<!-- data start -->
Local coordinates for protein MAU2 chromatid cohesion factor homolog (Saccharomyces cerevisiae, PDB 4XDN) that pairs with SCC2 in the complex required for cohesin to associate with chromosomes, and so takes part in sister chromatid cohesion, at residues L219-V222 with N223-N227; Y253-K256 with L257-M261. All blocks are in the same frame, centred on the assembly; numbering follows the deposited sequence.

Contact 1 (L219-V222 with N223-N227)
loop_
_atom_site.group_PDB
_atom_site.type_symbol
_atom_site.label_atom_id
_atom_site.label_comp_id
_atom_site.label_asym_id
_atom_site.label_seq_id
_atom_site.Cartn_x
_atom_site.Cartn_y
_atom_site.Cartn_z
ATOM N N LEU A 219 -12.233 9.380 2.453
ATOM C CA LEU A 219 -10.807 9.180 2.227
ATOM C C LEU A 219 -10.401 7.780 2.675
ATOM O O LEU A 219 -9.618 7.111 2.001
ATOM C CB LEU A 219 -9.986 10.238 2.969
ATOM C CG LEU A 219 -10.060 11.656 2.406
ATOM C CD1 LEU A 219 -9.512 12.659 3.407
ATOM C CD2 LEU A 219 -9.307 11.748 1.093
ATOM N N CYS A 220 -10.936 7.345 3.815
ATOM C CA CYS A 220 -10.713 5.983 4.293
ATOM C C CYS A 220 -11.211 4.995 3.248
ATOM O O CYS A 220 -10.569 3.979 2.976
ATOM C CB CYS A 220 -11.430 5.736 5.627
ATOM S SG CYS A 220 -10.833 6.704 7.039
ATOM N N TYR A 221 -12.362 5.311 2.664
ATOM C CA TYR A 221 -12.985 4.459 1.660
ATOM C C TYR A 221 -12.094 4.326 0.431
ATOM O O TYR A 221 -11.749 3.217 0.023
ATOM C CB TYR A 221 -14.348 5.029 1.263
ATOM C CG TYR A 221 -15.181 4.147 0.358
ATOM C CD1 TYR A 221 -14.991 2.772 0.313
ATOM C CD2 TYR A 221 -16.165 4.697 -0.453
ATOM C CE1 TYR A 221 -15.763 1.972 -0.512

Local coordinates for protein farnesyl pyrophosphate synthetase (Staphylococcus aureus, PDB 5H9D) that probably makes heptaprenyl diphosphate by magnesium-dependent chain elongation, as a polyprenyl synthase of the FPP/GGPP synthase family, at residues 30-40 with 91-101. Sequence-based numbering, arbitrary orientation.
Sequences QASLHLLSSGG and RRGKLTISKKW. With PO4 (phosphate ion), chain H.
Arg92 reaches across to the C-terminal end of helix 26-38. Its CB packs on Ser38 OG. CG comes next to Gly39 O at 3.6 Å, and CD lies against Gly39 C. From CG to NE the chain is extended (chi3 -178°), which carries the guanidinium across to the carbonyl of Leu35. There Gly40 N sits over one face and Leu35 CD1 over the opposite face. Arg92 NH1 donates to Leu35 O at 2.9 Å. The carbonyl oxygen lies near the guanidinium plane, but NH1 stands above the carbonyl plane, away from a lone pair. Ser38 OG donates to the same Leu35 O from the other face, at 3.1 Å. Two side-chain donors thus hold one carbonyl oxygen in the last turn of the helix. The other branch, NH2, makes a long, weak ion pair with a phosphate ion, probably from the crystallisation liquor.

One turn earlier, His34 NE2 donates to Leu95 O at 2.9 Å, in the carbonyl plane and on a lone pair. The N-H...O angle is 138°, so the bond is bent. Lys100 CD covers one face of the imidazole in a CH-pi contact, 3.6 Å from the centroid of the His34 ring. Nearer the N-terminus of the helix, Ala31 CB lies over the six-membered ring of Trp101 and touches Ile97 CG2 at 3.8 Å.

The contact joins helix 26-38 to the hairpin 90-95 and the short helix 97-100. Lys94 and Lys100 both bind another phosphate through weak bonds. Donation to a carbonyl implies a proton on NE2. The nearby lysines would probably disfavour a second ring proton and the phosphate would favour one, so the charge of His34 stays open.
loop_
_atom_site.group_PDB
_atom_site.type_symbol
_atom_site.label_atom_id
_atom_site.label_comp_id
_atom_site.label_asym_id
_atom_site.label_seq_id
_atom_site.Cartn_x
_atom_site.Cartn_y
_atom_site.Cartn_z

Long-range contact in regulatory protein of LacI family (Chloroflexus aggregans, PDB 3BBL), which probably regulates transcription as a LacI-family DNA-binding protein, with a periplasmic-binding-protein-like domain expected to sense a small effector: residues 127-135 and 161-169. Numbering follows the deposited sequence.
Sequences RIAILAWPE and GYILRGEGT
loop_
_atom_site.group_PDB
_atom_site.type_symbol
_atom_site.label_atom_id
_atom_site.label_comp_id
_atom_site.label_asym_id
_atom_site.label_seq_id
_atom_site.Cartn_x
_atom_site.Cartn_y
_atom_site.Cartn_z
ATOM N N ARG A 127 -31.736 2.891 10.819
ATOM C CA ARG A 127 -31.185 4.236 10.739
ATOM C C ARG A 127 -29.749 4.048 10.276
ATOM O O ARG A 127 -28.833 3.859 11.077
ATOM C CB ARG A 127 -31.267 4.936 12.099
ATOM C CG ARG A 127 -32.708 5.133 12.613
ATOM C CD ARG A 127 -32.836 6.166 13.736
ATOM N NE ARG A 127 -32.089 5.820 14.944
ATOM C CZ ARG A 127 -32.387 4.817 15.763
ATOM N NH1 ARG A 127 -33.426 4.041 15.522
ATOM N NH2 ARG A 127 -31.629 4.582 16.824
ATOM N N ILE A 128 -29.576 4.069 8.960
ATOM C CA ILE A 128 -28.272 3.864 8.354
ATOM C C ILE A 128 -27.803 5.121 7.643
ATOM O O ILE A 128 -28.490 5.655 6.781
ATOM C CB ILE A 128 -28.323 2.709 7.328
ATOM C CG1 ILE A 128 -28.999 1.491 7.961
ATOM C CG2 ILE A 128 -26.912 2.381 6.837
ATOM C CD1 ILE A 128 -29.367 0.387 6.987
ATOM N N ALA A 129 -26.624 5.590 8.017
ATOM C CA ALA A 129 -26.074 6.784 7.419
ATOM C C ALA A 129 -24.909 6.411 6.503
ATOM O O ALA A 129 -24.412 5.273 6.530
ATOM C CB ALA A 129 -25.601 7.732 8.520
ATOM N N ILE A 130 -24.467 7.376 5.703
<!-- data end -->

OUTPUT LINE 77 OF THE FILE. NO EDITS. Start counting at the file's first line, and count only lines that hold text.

ATOM O O ILE A 128 -28.490 5.655 6.781